Arthritis is a common disease that many people develop as they grow older. It involves the inflammation of one or more joints, leading to pain and stiffness. While arthritis can affect any joint, it’s frequently observed in the knees due to their constant use. This condition brings about pain and stiffness, leading to challenges in performing daily tasks such as tying shoes, standing up from a seated position, or taking short walks. There are over one hundred different forms of arthritis, with Osteoarthritis and Rheumatoid Arthritis being the most common. While there isn’t a definitive cure for this condition, there are treatment options available to help alleviate its inflammation and enable an active lifestyle.
A knee joint affected by arthritis is likely to be sore and inflamed. The discomfort usually develops gradually; however, a sudden onset is also possible. Other symptoms include:
The two primary forms of arthritis that affect the knees are osteoarthritis and rheumatoid arthritis.
Osteoarthritis (OA) primarily targets the joints, gradually eroding the cartilage until it becomes frayed and uneven. This process leads to discomfort when bones interact directly and triggers the formation of calcium deposits or bone outgrowths.
Rheumatoid Arthritis (RA), on the other hand, is a chronic autoimmune disorder that affects many parts of the body, with a pronounced impact on the knee joint, causing inflammation, swelling, and stiffness accompanied by pain. As an autoimmune condition, RA prompts the immune system to erroneously attack healthy cells, resulting in damage to cartilage and ligaments. In certain instances, it can even lead to bone softening.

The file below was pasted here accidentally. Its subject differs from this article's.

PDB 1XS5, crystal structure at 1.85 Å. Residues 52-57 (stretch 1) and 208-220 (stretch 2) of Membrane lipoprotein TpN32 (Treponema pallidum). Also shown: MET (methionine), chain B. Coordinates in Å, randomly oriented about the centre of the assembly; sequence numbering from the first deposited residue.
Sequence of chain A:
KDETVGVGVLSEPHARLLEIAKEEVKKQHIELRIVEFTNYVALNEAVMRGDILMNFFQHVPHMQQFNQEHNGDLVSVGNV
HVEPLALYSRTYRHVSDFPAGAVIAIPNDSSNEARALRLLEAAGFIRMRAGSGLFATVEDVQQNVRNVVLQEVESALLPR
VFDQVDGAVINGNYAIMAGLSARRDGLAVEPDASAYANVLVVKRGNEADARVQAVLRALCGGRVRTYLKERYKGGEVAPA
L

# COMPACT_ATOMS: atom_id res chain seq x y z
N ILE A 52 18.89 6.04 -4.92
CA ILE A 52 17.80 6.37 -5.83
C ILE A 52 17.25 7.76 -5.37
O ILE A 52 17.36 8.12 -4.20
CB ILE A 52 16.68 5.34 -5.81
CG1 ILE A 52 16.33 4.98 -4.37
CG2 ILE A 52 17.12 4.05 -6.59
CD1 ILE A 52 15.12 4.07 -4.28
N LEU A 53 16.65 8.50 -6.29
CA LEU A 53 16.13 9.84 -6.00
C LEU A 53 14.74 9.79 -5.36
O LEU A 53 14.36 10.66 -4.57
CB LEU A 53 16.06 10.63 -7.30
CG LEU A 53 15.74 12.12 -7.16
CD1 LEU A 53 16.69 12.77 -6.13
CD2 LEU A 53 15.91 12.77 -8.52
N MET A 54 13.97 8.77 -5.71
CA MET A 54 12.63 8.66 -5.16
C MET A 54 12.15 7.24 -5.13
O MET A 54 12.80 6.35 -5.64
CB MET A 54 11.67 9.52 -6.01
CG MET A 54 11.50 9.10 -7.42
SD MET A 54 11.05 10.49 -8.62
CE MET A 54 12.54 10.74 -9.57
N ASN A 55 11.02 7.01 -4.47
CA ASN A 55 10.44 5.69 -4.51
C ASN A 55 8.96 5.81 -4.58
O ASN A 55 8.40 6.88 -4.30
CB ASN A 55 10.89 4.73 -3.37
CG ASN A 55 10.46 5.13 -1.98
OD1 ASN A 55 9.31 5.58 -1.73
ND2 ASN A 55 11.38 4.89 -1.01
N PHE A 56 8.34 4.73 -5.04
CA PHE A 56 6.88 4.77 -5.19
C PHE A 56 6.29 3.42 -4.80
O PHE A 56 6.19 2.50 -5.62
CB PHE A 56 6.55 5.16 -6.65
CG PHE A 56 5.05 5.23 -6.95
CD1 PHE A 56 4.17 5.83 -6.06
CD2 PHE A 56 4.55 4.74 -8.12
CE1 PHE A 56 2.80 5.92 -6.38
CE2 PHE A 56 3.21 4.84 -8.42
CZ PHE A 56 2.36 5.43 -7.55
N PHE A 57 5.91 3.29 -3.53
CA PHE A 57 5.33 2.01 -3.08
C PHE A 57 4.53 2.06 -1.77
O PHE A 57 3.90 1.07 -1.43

Although a complete cure for osteoarthritis is not currently possible, there are several natural approaches that can be employed to manage the condition and enhance your overall quality of life.
Early treatment for any arthritic condition usually involves nonsurgical approaches. Your doctor may recommend a range of non-invasive treatments that you can begin implementing immediately, aimed at alleviating pain, enhancing mobility, and improving your overall quality of life.
These approaches include:
f your arthritis-related pain persists despite non-surgical treatments, your GP might suggest considering surgical options. You have the option to request a referral to Dr. Munjed Al Muderis and request a consultation through our clinic so we can determine the best approach for your pain.
As with any surgical procedure, it’s important to note that various types of knee operations carry inherent risks and potential side effects. Your doctor will provide a comprehensive explanation of these potential risks and side effects during your appointment, ensuring you have a clear understanding before making any decisions. Two common surgical treatments for arthritis are detailed below.
Arthroscopy is a minimally invasive procedure used by doctors to both diagnose and treat joint pain. Through small incisions, slender instruments are inserted, allowing for visual examination and targeted interventions within the joint. Although arthroscopic surgery is not commonly employed for treating knee arthritis, it can prove beneficial in cases involving concurrent degenerative meniscal tears.
To learn more about the knee arthroscopy procedure, as well as what you can expect prior to, during, and after the surgery, please visit our Knee Arthroscopy page.